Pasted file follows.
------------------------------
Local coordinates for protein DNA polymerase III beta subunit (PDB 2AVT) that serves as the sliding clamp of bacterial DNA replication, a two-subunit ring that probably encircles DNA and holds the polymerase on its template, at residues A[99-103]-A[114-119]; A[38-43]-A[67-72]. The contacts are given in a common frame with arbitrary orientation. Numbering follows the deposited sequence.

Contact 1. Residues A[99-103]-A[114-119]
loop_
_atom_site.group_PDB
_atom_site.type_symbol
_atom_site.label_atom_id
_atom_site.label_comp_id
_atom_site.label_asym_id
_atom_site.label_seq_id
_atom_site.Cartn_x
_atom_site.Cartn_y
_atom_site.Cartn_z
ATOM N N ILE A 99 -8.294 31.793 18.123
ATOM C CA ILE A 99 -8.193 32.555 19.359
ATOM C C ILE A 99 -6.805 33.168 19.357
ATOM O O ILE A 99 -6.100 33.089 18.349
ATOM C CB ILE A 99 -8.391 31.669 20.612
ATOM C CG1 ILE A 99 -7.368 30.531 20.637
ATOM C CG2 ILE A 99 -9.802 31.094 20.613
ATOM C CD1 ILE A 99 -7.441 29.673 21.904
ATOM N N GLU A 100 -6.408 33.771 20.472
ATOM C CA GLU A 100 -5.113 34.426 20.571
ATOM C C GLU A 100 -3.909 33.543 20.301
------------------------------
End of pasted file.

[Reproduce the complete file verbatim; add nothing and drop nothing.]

Local coordinates for protein DNA polymerase III beta subunit (PDB 2AVT) that serves as the sliding clamp of bacterial DNA replication, a two-subunit ring that probably encircles DNA and holds the polymerase on its template, at residues A[99-103]-A[114-119]; A[38-43]-A[67-72]. The contacts are given in a common frame with arbitrary orientation. Numbering follows the deposited sequence.

Contact 1. Residues A[99-103]-A[114-119]
loop_
_atom_site.group_PDB
_atom_site.type_symbol
_atom_site.label_atom_id
_atom_site.label_comp_id
_atom_site.label_asym_id
_atom_site.label_seq_id
_atom_site.Cartn_x
_atom_site.Cartn_y
_atom_site.Cartn_z
ATOM N N ILE A 99 -8.294 31.793 18.123
ATOM C CA ILE A 99 -8.193 32.555 19.359
ATOM C C ILE A 99 -6.805 33.168 19.357
ATOM O O ILE A 99 -6.100 33.089 18.349
ATOM C CB ILE A 99 -8.391 31.669 20.612
ATOM C CG1 ILE A 99 -7.368 30.531 20.637
ATOM C CG2 ILE A 99 -9.802 31.094 20.613
ATOM C CD1 ILE A 99 -7.441 29.673 21.904
ATOM N N GLU A 100 -6.408 33.771 20.472
ATOM C CA GLU A 100 -5.113 34.426 20.571
ATOM C C GLU A 100 -3.909 33.543 20.301